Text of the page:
314 thoughts on “The Obama Factor: Kentucky Democrat Repeatedly Refuses To Admit That She Ever Voted For Obama”

  1. Paul,
    From DBQ’s 12:31 post:

    “That doesn’t give anyone the right to demand monetary consideration from others for that right. This is where we get into trouble when the government gets in the middle of marriage by giving tax breaks, inheritance laws (all of which have to do with $$$$) and generally getting in the middle of marriage and creating discrimination by favoring treatment of one class [married] over another [single].

    The government should butt out of marriage.”

  2. Olly – DBQ was pushing natural rights as being what made us happy. I offered an example to see if that fit within the definition of natural rights.

    I never said that natural rights are there to make you happy. You have a right to pursue happiness. You don’t have a guarantee to get happiness.

    If your pursuit of happiness is marrying or screwing your sister. Then I guess you can “pursue” that goal. I personally don’t care if you decide to screw your sister or just co-habitate. The Egyptians thought it was just fine.

    However, (this is the general you….not directed at the personal you since I sincerely doubt you want to have sex with your sister) your right to pursue your happiness ends when it infringes on the rights of other people. It ends when you want to have other people subsidize your choices monetarily or ask for special dispensations. It ends when you insist that other people have to validate your choices whether they like it or not.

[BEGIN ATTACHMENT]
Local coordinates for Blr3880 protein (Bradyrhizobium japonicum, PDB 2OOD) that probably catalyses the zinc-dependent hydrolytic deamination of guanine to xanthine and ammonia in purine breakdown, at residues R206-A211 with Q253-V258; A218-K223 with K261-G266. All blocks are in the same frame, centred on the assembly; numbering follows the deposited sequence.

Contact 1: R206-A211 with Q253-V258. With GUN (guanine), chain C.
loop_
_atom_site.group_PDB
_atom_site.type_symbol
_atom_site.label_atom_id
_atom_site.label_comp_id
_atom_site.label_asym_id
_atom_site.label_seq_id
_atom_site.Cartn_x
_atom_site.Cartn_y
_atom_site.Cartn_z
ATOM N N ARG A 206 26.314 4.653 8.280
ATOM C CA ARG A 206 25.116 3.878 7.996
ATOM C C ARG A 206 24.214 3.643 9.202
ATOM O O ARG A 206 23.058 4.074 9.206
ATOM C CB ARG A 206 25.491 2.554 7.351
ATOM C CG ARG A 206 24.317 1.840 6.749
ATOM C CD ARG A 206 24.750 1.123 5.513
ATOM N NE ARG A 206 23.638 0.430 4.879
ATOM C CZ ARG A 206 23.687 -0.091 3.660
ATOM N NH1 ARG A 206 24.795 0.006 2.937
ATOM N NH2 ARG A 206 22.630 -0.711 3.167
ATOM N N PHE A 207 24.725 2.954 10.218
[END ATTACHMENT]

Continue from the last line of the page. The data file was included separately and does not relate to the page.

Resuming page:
As long as your pursuit of happiness doesn’t affect the rest of society at large in a negative way, I see no reason that you and your sister shouldn’t have a wonderful life. If the result of your pursuit of happiness results in a burden on the rest of society, then we might have some issues because my having to support your offspring would really impact my happiness pursuit.

    1. DBQ – I think the Eqyptians (Ptolemys) thought marrying your sister kept things in the family. Actually power in Egypt flowed through the females so they had a very important role. Most Egyptians married outside the family, some having several wives, plus concubines.

    1. DBQ – I seriously doubt my sister would be up for it. However, if it is a natural right than it cannot be against the law. Now that same sex marriage is legal in so many states (probably a natural right for you) everything is on the table.